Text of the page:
U.S. Sen. Bernie Sanders, a leader of the democratic socialist movement, is introducing a bill designed to force companies to pay their workers higher wages. The bill is being touted as an attack on Amazon.com Inc. — its name is the Stop Bad Employers by Zeroing Out Subsidies Act, which spells out “Stop BEZOS.” That would be Amazon chief Jeff Bezos, the richest person in the world, whose company just passed $1 trillion in market capitalization. Sanders’ bill, which would apply to companies with 500 or more employees, would levy a tax equal to 100 percent of certain government benefits (food stamps, housing vouchers, school lunches and Medicaid) received by any workers who earn less than $15 an hour.
To many on the left, Amazon has become a symbol of American inequality, with its owners reaping unprecedented fortunes while its workers often are eligible for means-tested government benefits like food stamps. The median annual compensation of an Amazon worker in the U.S. is $34,123 — above the U.S. median personal income, which stood at a little more than $31,000 in 2016. And since personal income also counts government benefits, the typical Amazon worker is actually probably doing even better relative to the median. So Amazon is not actually too terrible on this score. But entry-level wages of $13 an hour and poor working conditions are not a good look for a company whose warehouse jobs are increasingly regarded as the future of work, and whose search for a location for its second headquarters has local governments scrambling obsequiously to please the online retail giant.
Sanders is capitalizing on those bad optics to make an example out of Bezos and Amazon, and to draw attention to the problem of companies relying on the government to pay their workers’ bills. But his plan seems to be much more about grandstanding and pointing fingers than about actual solutions to help vulnerable American workers. If it actually became law, the Stop BEZOS Act would almost certainly hurt the working poor. Its goals could be achieved much more simply and effectively by a combination of a higher minimum wage and an increased earned income tax credit.
Suppose you’re an employer who pays your workers $13 an hour. The workers also get government benefits that average out to $5 an hour. Under the Stop BEZOS Act, you, the employer, would be charged $5 an hour per employee in tax. How would you respond to this new tax?
One thing you could do is to raise your workers’ wages to $15 an hour, in order to no longer be subject to the tax. That’s obviously the outcome Sanders would like to achieve. But there are other things you can do as well. You could fire workers who use lots of government benefits — for example, single moms with dependent children — and replace them with teenagers, middle-class part-timers or other workers who won’t require you to pay the Sanders tax.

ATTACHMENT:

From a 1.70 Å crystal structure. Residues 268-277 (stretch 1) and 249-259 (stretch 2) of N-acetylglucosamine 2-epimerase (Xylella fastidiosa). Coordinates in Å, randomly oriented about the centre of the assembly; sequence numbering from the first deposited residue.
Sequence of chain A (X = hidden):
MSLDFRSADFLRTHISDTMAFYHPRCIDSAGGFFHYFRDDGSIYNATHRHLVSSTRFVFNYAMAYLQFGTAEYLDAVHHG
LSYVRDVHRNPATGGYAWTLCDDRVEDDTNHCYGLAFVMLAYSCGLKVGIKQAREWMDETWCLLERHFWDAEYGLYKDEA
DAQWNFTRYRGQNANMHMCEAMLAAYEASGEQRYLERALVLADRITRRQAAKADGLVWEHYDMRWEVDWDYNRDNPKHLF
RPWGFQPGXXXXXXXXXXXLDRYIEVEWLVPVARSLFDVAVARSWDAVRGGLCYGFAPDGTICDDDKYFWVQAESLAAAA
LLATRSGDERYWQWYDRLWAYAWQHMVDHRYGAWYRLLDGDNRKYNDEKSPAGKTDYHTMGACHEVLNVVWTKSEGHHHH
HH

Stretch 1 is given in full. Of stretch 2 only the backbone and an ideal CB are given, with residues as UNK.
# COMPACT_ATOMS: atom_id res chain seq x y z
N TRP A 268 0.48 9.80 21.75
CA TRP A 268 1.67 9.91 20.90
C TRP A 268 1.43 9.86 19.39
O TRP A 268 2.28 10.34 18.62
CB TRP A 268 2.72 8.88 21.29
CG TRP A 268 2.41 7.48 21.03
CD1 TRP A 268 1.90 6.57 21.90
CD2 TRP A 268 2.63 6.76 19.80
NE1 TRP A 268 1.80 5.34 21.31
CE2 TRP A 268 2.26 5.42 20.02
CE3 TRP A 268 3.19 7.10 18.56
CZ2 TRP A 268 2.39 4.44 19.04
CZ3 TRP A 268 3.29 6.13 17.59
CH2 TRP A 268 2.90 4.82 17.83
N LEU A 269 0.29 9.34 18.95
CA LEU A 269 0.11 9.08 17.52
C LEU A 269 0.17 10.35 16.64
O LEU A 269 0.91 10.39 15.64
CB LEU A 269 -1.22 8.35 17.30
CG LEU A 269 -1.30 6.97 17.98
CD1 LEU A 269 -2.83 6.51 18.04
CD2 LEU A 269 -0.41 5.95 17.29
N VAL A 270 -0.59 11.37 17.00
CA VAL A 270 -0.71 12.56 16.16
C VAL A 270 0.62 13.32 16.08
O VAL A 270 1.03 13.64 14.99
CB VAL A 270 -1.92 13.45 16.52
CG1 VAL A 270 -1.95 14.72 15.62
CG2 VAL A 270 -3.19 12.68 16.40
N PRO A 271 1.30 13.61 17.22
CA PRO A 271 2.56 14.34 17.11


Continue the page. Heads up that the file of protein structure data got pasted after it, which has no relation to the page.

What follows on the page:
That would hurt vulnerable American workers — the people who need the money the most would be the most likely to be added to the unemployment rolls. It would also make poor Americans unwilling to claim food stamps, Medicaid and other government benefits in the first place, out of fear that they might lose their jobs. Sanders and his allies would obviously try to counter this outcome with vigorous anti-discrimination lawsuits. In practice, this isn’t a workable solution; workers tend to win only a very small percent of such lawsuits.
As an employer, a second thing you could do to reduce your tax burden would be to cut wages. Suppose you cut wages for some workers from $13 to $8, but — because food stamps, Medicaid, and other benefits don’t rise 1-for-1 as income falls — they only use $6 in benefits after their wages go down. Now your total bill for those workers is $14 an hour ($8 in wages plus $6 in Sanders tax). That’s even lower than you’d pay if you raised wages to $15. And of course the workers themselves see big drops in their disposable income.
Either one of these responses would be undesirable — firing workers who use lots of benefits, or cutting wages in order to game the system. In contrast, the best possible scenario — companies raise all workers’ wages to at least $15 — would be no different from a $15 minimum wage, which Sanders has already introduced as a separate bill. In other words, the Stop BEZOS Act would either be redundant (if the higher minimum wage were adopted) or be terrible for the welfare of the working poor.
That suggests that Sanders and his allies either haven’t thought through the economics of their bill, or — more likely — don’t really care. It seems like more of a marketing stunt — an attempt to erode the social status of big businesses and their rich owners, by accusing them of taking corporate welfare. But if people realize that Sanders’ measure would harm and potentially stigmatize working poor people who receive government benefits, the move could backfire. Also, Sanders’ attempt to paint government benefits as corporate welfare might ring hollow with voters, given that most of those benefits are already partly paid for via taxes on high earners:
A better approach would be to simply raise the minimum wage to $15, or preferably to a living wage based on the local cost of living. The government should also raise the earned income tax credit, which is essentially a government subsidy encouraging companies to pay their workers higher wages. An expanded EITC — which Sanders ally U.S. Rep. Ro Khanna of California supports — might be the kind of thing that Sanders regards as corporate welfare. But in the end, if the dollars are going into the pockets of the poor, the question of how they get there is kind of academic.
Democratic socialists have focused a lot on optics and on high-profile denunciations of the rich. But in the long term, promoting policies that fail on the merits is unlikely to help their cause.